Lawyers representing Makerere University lecturer Stella Nyanzi have protested a move by the state to subject her to medical examination to establish her sanity under a 1938 colonial law.
The academic, a strong critic of the government of President Yoweri Museveni was Monday afternoon remanded to Luzira prison until April 25 after she pleaded not guilty on two counts of cyber harassment and using offensive language against President Yoweri Museveni, contrary to sections 24 and 25 of the Computer Misuse Act 2011.
Nyanzi has been in police detention since Friday April 7 when she was arrested in Kampala shortly after she had been a guest speaker to a Rotary Club fellowship.
Her troubles stemmed from post she made on her Facebook page in which she attacked First Lady Janet Museveni on government’s failure to see through a campaign promise by President Museveni to provide sanitary pad for school going girls.
President Museveni made the promise during campaigns for re-election in the 2016 polls but no money has been provided in the budget.
But in a surprise move, Ms Museveni who is also Minister for Education was not named on the charge sheet. Instead, her husband the President is.
The state alleges in the two charges that the offences were committed against the President.
A hashtag created out of a statement in the charge in which Dr Nyanzi is accused of offending the person of the President by referring to him as a “pair of buttocks” quickly shot to the top of the most trending within hours of its being set up.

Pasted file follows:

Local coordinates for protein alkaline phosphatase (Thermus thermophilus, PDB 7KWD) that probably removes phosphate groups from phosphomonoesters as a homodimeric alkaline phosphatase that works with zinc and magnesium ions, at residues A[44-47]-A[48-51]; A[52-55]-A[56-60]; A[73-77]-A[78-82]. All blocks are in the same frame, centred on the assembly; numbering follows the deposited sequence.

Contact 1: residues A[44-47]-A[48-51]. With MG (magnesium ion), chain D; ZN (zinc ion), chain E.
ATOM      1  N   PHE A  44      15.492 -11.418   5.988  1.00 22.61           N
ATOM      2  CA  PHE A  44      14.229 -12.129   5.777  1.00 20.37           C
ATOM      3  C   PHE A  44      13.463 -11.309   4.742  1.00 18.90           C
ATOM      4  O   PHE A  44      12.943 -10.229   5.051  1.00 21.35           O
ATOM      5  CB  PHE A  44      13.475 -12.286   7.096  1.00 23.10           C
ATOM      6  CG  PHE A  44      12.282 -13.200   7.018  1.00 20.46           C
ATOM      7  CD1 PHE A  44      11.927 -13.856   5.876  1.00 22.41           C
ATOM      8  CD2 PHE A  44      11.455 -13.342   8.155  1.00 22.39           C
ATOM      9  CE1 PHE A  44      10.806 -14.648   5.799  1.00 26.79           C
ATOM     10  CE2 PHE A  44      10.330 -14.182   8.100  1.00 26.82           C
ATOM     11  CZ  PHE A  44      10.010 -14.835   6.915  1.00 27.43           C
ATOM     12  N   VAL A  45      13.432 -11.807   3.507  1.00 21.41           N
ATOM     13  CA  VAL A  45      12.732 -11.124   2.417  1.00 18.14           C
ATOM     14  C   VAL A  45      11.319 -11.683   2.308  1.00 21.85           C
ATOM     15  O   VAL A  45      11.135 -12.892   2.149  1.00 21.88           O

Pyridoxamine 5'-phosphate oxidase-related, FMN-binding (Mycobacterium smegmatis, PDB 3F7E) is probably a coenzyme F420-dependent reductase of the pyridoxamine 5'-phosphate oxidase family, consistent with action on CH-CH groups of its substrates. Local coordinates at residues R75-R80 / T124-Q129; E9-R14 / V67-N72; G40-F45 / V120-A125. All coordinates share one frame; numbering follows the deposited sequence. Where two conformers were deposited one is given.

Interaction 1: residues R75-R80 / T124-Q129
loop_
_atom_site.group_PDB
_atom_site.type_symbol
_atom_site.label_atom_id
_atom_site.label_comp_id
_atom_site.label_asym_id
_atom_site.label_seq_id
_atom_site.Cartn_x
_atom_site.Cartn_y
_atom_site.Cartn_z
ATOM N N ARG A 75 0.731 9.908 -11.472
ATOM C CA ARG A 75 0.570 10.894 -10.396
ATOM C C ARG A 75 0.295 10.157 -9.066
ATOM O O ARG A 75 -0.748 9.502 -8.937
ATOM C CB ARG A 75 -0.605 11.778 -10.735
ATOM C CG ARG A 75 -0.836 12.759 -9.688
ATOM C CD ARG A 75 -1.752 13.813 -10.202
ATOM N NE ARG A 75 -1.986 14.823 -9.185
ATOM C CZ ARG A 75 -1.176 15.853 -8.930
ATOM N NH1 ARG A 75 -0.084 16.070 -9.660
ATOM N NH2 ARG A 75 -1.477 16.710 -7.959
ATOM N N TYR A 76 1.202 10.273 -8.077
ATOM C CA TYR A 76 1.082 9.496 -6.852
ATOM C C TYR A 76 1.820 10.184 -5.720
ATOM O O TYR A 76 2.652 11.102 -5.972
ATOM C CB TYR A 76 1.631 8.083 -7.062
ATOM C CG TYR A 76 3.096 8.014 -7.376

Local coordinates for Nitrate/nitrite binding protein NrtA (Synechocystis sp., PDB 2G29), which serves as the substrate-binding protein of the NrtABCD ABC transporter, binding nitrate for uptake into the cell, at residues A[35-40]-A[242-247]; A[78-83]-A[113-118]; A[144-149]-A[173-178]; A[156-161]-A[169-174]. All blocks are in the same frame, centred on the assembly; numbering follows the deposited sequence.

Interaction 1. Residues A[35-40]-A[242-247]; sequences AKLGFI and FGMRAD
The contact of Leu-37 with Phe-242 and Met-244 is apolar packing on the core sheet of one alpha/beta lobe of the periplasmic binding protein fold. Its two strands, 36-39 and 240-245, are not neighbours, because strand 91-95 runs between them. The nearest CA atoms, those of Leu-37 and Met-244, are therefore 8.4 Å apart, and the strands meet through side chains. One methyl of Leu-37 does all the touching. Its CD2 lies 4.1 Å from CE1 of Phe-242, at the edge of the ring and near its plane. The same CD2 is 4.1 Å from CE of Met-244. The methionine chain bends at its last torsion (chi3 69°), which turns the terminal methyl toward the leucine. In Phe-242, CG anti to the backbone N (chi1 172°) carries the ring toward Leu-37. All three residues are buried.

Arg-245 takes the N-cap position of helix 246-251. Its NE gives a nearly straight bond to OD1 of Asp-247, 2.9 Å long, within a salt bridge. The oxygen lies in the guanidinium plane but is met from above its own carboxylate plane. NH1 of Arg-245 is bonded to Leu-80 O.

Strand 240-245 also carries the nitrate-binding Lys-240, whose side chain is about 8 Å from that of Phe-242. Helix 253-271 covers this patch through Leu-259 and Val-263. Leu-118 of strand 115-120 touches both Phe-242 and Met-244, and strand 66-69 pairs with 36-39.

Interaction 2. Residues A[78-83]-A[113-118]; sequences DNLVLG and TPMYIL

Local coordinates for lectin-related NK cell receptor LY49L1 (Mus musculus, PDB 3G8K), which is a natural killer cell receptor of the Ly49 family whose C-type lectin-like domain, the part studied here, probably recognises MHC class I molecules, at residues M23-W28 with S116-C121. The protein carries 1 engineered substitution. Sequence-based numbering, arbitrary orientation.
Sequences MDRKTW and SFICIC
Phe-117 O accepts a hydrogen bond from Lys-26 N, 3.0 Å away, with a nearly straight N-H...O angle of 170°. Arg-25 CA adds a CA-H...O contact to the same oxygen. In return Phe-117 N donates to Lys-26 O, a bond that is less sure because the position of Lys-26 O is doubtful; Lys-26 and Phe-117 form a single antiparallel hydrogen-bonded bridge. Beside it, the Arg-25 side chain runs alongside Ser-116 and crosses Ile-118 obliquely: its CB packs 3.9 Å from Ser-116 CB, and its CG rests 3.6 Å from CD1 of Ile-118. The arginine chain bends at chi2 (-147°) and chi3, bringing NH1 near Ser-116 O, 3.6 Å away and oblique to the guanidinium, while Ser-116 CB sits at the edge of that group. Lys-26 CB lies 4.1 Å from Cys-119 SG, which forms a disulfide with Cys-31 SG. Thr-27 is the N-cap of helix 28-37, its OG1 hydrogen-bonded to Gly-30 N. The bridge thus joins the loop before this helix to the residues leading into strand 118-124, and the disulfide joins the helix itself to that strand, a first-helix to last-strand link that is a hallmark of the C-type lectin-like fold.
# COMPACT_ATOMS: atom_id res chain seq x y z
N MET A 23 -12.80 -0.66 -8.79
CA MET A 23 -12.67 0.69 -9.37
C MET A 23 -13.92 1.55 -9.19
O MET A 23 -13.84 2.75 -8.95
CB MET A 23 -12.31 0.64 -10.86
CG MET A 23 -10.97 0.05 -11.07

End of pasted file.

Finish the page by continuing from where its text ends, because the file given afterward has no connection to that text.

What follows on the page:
Other hashtags; #FreeStellaNyanzi, #Museveni and the NTV program #Tuwaye on which Dr Nyanzi was interviewed in a recoded programme played on Sunday were the top trending items on Uganda .
In the first count, prosecution alleges that “Dr Nyanzi on January 28, 2017 at Kampala District or thereabout used a computer to post on her Facbook page “Stella Nyanzi” wherein she made a suggestion or proposal referring to His Excellence Yoweri Kaguta Museveni as among others “a pair of buttocks” which suggestion/ proposal is obscene or indecent.”
In the second count, prosecution states that Dr Nyanzi “between January 2017 and march 2017 in Kampala district wilfully and repeatedly used electronic communication to post messages offensive in nature via Facebook, transmitted over the Internet to disturb or attempted to disturb the peace, quiet or right of privacy of His Excellency the president of Uganda, Yoweri Kaguta Museveni with no purpose of legitimate communication.
Dr Nyanzi’s lawyers led by Nicholas Opio protested what they said was an ambush after the state applied for Dr Nyanzi to be detained and subjected to mental examination under the Mental Treatment Act on 1938.
State prosecutor Jonathan Muwaganya presented an affidavit from a police officer to back the application saying that Dr Nyanzi needed to be subjected to examination and treatment based on her conduct observed during the period of her detention and previous conduct including stripping naked in public.
In response, Mr Opio protested the application noting that neither the accused nor her lawyers had been given prior warning that it would be made.
“From the outset, I want to state that we will not be responding to the merits of this application,” Mr Opio said. “This application is brought in bad faith, nether the accused nor her lawyers had an inkling that this application would be made, usually a courteous state prosecutor takes it upon itself to inform the other side but this was tossed to us as we sat in court intended to deny the accused an opportunity to enter plea …we object to such conduct.”
Isaac Semakadde, another lawyer for Ms Nyanzi argued that the Mental Treatment Act was a “relic of colonial rule intended to thwart Ugandans quest for independence,” he said such a law had been overtaken by the 1995 Constitution and could therefore not apply in a democratic country.
The state lawyer argued that for as long as the law had not been repealed, amended or declared unconstitutional it was still good law, a position magistrate Eremye Mawanda seemed to agree with as he remanded Dr Nyanzi for two weeks the prosecution had requested to allow an investigation into her mental status.
However, the reason he gave for his order was to allow the defence time to respond adequately to the prosecution.